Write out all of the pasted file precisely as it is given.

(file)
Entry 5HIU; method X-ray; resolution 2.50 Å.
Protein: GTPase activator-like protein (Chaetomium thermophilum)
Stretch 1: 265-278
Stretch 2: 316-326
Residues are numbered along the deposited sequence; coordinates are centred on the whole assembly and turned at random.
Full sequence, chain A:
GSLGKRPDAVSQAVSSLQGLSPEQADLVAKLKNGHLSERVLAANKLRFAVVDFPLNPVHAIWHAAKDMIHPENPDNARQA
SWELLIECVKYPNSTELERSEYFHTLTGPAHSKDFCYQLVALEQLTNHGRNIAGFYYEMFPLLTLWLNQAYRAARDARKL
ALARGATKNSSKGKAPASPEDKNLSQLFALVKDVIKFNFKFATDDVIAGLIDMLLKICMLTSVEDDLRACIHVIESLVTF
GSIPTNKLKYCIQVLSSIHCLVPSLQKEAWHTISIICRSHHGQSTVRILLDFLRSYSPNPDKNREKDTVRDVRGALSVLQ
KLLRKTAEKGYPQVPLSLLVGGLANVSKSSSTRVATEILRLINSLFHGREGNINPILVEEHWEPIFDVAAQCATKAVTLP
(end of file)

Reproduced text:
Entry 5HIU; method X-ray; resolution 2.50 Å.
Protein: GTPase activator-like protein (Chaetomium thermophilum)
Stretch 1: 265-278
Stretch 2: 316-326
Residues are numbered along the deposited sequence; coordinates are centred on the whole assembly and turned at random.
Full sequence, chain A:
GSLGKRPDAVSQAVSSLQGLSPEQADLVAKLKNGHLSERVLAANKLRFAVVDFPLNPVHAIWHAAKDMIHPENPDNARQA
SWELLIECVKYPNSTELERSEYFHTLTGPAHSKDFCYQLVALEQLTNHGRNIAGFYYEMFPLLTLWLNQAYRAARDARKL
ALARGATKNSSKGKAPASPEDKNLSQLFALVKDVIKFNFKFATDDVIAGLIDMLLKICMLTSVEDDLRACIHVIESLVTF
GSIPTNKLKYCIQVLSSIHCLVPSLQKEAWHTISIICRSHHGQSTVRILLDFLRSYSPNPDKNREKDTVRDVRGALSVLQ
KLLRKTAEKGYPQVPLSLLVGGLANVSKSSSTRVATEILRLINSLFHGREGNINPILVEEHWEPIFDVAAQCATKAVTLP